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  • Writer's pictureMark Tedesco

Our Italian Adventure: Spotlight on the Skulls of Otranto

PART 49: It might be interesting to share how we pulled off living in Italy for part of the year. I will post some steps we took.

We live in Puglia in the Summer and then back again in the winter.

Step 1: As we explore towns in Puglia, we discover some fascinating stories behind what we see. Some stories are connected to a building; other times, to a piece of art. This week we will look deeper into the skulls and bones stored in cases in the side chapel of the Cathedral of Otranto.

Come with us.

Step 2: What?

I'm not into skeletons. I lived in Rome for eight years and never went to the "Bone church." I'm not frightened of human skeletons; I am just not interested in seeing them as a tourist attraction.

But when we went to the Cathedral of Otranto to see the 1000-year-old "Tree of Life" floor, I was drawn to the side chapel, which houses bones, behind glass, and a stone, under an altar. I was intrigued because behind these remains is a story.

In the 1400s, the Ottoman Empire expanded; in 1480, 120 Ottoman ships landed in Otranto. Their goal was to conquer and use the city to control southern Italy, slowly working their way up to Rome. Around the same time, the Ottomans attacked Vieste, Taranto, and Brindisi.

20,000 Ottoman Turks invaded and sacked Otranto that year, burning, destroying, and looting the city. They killed about 12,000 residents and sold about 5000 women and children into slavery.

The remnants of this attack are the canon balls strewn throughout the city today.

But 813 men and the bishop were hiding in the crypt of the cathedral of Otranto. They were eventually discovered, taken into custody, and given the choice to convert or be executed. The local tailor, Antonio Primaldo, stood up and said: "We believe in the Son of God, Jesus Christ, and are ready to die for him a thousand times."

Primaldo was the first to be executed (beheaded), followed by all the others, and their bodies were dumped and remained unburied on Minerva Hill (now called Martyrs Hill), for more than a year, until September 13, 1481, when the army of Prince Alfonso of Aragon recaptured Otranto. The remains were subsequently taken to the cathedral, where a chapel was built in 1711 to the right of the main altar. Most of the bones were placed in glass cases behind the altar (which can be seen today). The stone below the altar is said to be where they were beheaded.

During the occupation, the Ottomans badly damaged the cathedral; they used it for everything, from a mosque to a stable. When the city was re-taken, the rose window and some of the 12th-century frescoes in the crypt were eventually restored along with the unique Norman mosaic floor, considered one of the most important examples of 12th-century art.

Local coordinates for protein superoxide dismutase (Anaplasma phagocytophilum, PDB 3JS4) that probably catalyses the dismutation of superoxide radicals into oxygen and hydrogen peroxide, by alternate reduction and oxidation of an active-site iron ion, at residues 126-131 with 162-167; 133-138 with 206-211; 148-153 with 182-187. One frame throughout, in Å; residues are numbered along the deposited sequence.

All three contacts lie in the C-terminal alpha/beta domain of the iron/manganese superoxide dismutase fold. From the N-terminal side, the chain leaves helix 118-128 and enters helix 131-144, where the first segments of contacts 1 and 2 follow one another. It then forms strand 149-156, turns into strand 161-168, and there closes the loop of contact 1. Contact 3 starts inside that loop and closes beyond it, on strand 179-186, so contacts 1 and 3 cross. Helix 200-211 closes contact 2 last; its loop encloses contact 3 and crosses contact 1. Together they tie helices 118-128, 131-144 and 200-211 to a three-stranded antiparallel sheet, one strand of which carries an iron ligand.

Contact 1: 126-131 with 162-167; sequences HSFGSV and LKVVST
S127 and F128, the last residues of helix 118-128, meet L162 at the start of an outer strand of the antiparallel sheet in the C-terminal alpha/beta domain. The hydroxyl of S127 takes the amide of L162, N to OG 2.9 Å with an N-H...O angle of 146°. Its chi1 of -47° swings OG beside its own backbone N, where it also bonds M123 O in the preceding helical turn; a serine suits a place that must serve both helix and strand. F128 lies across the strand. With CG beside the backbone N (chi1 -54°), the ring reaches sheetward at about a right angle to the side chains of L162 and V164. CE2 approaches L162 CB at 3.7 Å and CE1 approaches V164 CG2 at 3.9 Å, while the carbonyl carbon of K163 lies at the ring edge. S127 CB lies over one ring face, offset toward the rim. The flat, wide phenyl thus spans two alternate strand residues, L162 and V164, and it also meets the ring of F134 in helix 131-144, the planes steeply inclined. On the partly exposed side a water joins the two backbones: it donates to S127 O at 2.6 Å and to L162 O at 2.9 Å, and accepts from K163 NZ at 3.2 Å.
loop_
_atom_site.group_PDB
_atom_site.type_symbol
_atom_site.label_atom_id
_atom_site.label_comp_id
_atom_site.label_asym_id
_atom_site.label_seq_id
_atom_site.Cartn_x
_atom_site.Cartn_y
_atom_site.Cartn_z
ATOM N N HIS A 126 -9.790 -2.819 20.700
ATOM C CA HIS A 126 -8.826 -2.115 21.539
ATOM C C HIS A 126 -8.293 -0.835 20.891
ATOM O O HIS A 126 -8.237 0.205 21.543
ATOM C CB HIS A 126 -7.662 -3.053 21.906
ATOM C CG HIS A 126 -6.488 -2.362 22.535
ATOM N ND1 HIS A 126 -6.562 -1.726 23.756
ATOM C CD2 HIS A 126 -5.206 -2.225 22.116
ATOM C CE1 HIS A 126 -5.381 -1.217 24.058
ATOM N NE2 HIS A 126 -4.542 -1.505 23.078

Today the cathedral stands as a monument to art, history, culture, and also to the faith of these men.

Step 3: Why?

Why is this story important or even interesting?

The bones of the martyrs of Otranto are fascinating because they testify to both intolerance and the fortitude of the human spirit.

On the one hand, the bones in the chapel of Otranto remind me that I am not immune to intolerance when faced with those who are different in their beliefs, lifestyle, appearance, or culture. On the other hand, the bones remind me of "legacy" since these men would have been forgotten by history if they hadn't affirmed their beliefs in the face of adversity.

Insights: As I wander through the beautiful streets of Otranto and look at the shops and cool restaurants, I usually stumble across at least one or two canon balls lodged in the stones. They remind me that Otranto is more than cute shops and fascinating architecture; the city's history includes cannon balls, defensive systems, and a burial area in the cathedral.

When I see the bones of the martyrs of Otranto, I am not just looking at human remains but at the stories of 813 people, with their individual histories and backgrounds, whose lives converged at the same point on that day.

Their bones tell a story to the visitor willing to look, pause and reflect.

More next time.

My book is "Stories from Puglia: Two Californians in Southern Italy." Amazon US:

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Thank you for this history lesson about the Cathedral Otranto. Visiting a place and being able to connect to its history makes it so much more enjoyable and intriguing. I always enjoy learning about the people who occupied this place and time. Your insights are priceless!

Mark Tedesco
Mark Tedesco

Thank you so much! Teaching high school history for 25 years taught me that it is the story behind something/someone that brings it to life and makes it interesting.

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